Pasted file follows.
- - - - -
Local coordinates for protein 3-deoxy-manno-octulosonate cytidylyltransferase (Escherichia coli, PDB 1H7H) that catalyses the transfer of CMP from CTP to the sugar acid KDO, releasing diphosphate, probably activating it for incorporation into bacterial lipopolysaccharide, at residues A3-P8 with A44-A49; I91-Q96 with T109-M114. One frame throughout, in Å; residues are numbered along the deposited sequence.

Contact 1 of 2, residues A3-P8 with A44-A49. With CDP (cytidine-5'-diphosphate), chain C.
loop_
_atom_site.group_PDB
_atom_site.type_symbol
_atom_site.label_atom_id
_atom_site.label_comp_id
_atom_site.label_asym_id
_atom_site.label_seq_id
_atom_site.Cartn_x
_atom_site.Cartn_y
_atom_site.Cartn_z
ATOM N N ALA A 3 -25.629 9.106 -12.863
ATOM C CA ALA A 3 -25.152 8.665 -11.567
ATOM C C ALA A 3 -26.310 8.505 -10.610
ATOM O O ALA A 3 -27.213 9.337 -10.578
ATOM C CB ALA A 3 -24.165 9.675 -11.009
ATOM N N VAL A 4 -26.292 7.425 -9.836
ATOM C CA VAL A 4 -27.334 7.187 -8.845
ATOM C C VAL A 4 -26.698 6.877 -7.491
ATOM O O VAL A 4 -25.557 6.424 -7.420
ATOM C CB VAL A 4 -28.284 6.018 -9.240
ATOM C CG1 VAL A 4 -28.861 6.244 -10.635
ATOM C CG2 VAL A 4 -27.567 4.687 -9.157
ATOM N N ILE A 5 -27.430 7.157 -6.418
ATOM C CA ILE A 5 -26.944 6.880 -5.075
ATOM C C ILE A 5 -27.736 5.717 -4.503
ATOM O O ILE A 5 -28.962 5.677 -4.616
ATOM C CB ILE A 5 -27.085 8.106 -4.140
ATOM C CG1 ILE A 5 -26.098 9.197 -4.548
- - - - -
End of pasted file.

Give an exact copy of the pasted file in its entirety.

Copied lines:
Local coordinates for protein 3-deoxy-manno-octulosonate cytidylyltransferase (Escherichia coli, PDB 1H7H) that catalyses the transfer of CMP from CTP to the sugar acid KDO, releasing diphosphate, probably activating it for incorporation into bacterial lipopolysaccharide, at residues A3-P8 with A44-A49; I91-Q96 with T109-M114. One frame throughout, in Å; residues are numbered along the deposited sequence.

Contact 1 of 2, residues A3-P8 with A44-A49. With CDP (cytidine-5'-diphosphate), chain C.
loop_
_atom_site.group_PDB
_atom_site.type_symbol
_atom_site.label_atom_id
_atom_site.label_comp_id
_atom_site.label_asym_id
_atom_site.label_seq_id
_atom_site.Cartn_x
_atom_site.Cartn_y
_atom_site.Cartn_z
ATOM N N ALA A 3 -25.629 9.106 -12.863
ATOM C CA ALA A 3 -25.152 8.665 -11.567
ATOM C C ALA A 3 -26.310 8.505 -10.610
ATOM O O ALA A 3 -27.213 9.337 -10.578
ATOM C CB ALA A 3 -24.165 9.675 -11.009
ATOM N N VAL A 4 -26.292 7.425 -9.836
ATOM C CA VAL A 4 -27.334 7.187 -8.845
ATOM C C VAL A 4 -26.698 6.877 -7.491
ATOM O O VAL A 4 -25.557 6.424 -7.420
ATOM C CB VAL A 4 -28.284 6.018 -9.240
ATOM C CG1 VAL A 4 -28.861 6.244 -10.635
ATOM C CG2 VAL A 4 -27.567 4.687 -9.157
ATOM N N ILE A 5 -27.430 7.157 -6.418
ATOM C CA ILE A 5 -26.944 6.880 -5.075
ATOM C C ILE A 5 -27.736 5.717 -4.503
ATOM O O ILE A 5 -28.962 5.677 -4.616
ATOM C CB ILE A 5 -27.085 8.106 -4.140
ATOM C CG1 ILE A 5 -26.098 9.197 -4.548